(setq gnus-secondary-select-methods '((nnml "")))
 
;;; @r{Make Gnus into an offline newsreader.}
;;; (gnus-agentize) ; @r{The obsolete setting.}
;;; (setq gnus-agent t) ; @r{Now the default.}
;; @r{Make Gnus into an offline newsreader.}
;; (gnus-agentize) ; @r{The obsolete setting.}
;; (setq gnus-agent t) ; @r{Now the default.}
@end lisp
 
That should be it, basically. Put that in your @file{~/.gnus.el} file,
......
......@@ -954,10 +954,10 @@ these conventions by indenting a double-semicolon comment using @key{TAB},
and by not changing the indentation of a triple-semicolon comment at all.
@example
;; This function is just an example
;;; Here either two or three semicolons are appropriate.
;; This function is just an example.
;; Here either two or three semicolons are appropriate.
(defun foo (x)
;;; And now, the first part of the function:
;;; And now, the first part of the function:
;; The following line adds one.
(1+ x)) ; This line adds one.
@end example
......
......@@ -2558,9 +2558,9 @@ Viper provides some support for multi-file documents and programs.
If a document consists of several files we can designate one of them as a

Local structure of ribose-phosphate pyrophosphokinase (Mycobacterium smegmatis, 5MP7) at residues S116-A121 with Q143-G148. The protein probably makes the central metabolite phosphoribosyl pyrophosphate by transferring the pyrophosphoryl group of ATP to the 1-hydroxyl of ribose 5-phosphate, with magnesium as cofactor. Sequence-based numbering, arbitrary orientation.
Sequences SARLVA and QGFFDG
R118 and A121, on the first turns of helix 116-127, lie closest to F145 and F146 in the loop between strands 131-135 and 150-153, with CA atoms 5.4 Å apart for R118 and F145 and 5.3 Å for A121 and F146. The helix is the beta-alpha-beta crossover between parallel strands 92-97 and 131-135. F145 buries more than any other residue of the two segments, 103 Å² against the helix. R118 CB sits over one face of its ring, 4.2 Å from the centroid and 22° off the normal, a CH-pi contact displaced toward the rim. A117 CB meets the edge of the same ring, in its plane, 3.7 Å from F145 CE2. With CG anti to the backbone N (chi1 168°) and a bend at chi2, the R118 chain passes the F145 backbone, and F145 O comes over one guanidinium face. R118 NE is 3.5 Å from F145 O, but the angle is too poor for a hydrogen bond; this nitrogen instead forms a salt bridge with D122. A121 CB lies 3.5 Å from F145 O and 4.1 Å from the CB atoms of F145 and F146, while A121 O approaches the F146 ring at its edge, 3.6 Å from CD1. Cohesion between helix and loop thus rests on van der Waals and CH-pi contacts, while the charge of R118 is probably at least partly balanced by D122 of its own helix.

master and put the following at the end of that file:
@lisp
;;; Local Variables:
;;; eval: (viper-setup-master-buffer "file1" "file2" "file3" "file4")
;;; End:
;; Local Variables:
;; eval: (viper-setup-master-buffer "file1" "file2" "file3" "file4")
;; End:
@end lisp
@noindent
where @code{file1} to @code{file4} are names of files related to the master
......@@ -2578,7 +2578,7 @@ These commands are akin to @kbd{:n} and @kbd{:N}, but they allow the user to
focus on relevant files only.
Note that only the master file needs to have the aforementioned block of
commands. Also, ";;;" above can be replaced by some other
commands. Also, ";;" above can be replaced by some other
markers. Semicolon is good for Lisp programs, since it is considered a
comment designator there. For LaTeX, this could be "%%%", and for C the
above block should be commented out.
......